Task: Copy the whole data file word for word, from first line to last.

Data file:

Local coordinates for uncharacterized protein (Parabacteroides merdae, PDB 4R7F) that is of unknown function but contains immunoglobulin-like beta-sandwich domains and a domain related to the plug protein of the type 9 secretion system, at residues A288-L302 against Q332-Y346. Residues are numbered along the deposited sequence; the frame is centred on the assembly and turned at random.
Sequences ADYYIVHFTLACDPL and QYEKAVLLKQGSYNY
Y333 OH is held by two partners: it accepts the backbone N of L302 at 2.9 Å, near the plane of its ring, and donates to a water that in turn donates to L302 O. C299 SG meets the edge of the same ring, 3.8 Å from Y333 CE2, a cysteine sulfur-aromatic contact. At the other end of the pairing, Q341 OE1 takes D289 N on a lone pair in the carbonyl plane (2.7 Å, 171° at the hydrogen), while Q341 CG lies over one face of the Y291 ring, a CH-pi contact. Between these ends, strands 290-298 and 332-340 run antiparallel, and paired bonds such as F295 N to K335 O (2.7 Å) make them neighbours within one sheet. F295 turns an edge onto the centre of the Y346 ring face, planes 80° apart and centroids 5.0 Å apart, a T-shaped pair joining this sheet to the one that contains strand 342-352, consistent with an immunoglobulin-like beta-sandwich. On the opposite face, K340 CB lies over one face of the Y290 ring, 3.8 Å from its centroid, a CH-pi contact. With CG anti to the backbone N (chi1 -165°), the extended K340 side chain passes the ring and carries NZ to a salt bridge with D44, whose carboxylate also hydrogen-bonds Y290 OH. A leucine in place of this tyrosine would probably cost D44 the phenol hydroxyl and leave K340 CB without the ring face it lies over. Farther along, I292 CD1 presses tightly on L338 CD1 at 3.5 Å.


Local coordinates for uncharacterized protein (Parabacteroides merdae, PDB 4R7F) that is of unknown function but contains immunoglobulin-like beta-sandwich domains and a domain related to the plug protein of the type 9 secretion system, at residues A288-L302 against Q332-Y346. Residues are numbered along the deposited sequence; the frame is centred on the assembly and turned at random.
Sequences ADYYIVHFTLACDPL and QYEKAVLLKQGSYNY
Y333 OH is held by two partners: it accepts the backbone N of L302 at 2.9 Å, near the plane of its ring, and donates to a water that in turn donates to L302 O. C299 SG meets the edge of the same ring, 3.8 Å from Y333 CE2, a cysteine sulfur-aromatic contact. At the other end of the pairing, Q341 OE1 takes D289 N on a lone pair in the carbonyl plane (2.7 Å, 171° at the hydrogen), while Q341 CG lies over one face of the Y291 ring, a CH-pi contact. Between these ends, strands 290-298 and 332-340 run antiparallel, and paired bonds such as F295 N to K335 O (2.7 Å) make them neighbours within one sheet. F295 turns an edge onto the centre of the Y346 ring face, planes 80° apart and centroids 5.0 Å apart, a T-shaped pair joining this sheet to the one that contains strand 342-352, consistent with an immunoglobulin-like beta-sandwich. On the opposite face, K340 CB lies over one face of the Y290 ring, 3.8 Å from its centroid, a CH-pi contact. With CG anti to the backbone N (chi1 -165°), the extended K340 side chain passes the ring and carries NZ to a salt bridge with D44, whose carboxylate also hydrogen-bonds Y290 OH. A leucine in place of this tyrosine would probably cost D44 the phenol hydroxyl and leave K340 CB without the ring face it lies over. Farther along, I292 CD1 presses tightly on L338 CD1 at 3.5 Å.